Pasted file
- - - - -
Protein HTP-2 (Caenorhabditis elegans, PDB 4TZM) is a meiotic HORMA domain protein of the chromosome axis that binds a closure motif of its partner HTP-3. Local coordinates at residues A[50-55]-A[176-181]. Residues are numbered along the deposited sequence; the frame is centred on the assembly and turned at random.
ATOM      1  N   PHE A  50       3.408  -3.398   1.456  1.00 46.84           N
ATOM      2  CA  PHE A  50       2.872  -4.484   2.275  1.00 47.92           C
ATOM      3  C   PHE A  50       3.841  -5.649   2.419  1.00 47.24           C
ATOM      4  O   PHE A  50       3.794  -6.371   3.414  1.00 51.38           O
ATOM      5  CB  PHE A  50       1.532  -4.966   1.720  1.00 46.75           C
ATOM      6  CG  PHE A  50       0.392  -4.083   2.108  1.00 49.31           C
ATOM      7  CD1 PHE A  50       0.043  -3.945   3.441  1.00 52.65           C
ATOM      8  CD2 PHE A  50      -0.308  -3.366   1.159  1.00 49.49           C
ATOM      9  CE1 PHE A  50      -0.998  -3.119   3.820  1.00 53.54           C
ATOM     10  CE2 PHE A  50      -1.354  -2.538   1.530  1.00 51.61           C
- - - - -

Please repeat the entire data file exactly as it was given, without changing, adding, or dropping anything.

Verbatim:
Protein HTP-2 (Caenorhabditis elegans, PDB 4TZM) is a meiotic HORMA domain protein of the chromosome axis that binds a closure motif of its partner HTP-3. Local coordinates at residues A[50-55]-A[176-181]. Residues are numbered along the deposited sequence; the frame is centred on the assembly and turned at random.
ATOM      1  N   PHE A  50       3.408  -3.398   1.456  1.00 46.84           N
ATOM      2  CA  PHE A  50       2.872  -4.484   2.275  1.00 47.92           C
ATOM      3  C   PHE A  50       3.841  -5.649   2.419  1.00 47.24           C
ATOM      4  O   PHE A  50       3.794  -6.371   3.414  1.00 51.38           O
ATOM      5  CB  PHE A  50       1.532  -4.966   1.720  1.00 46.75           C
ATOM      6  CG  PHE A  50       0.392  -4.083   2.108  1.00 49.31           C
ATOM      7  CD1 PHE A  50       0.043  -3.945   3.441  1.00 52.65           C
ATOM      8  CD2 PHE A  50      -0.308  -3.366   1.159  1.00 49.49           C
ATOM      9  CE1 PHE A  50      -0.998  -3.119   3.820  1.00 53.54           C
ATOM     10  CE2 PHE A  50      -1.354  -2.538   1.530  1.00 51.61           C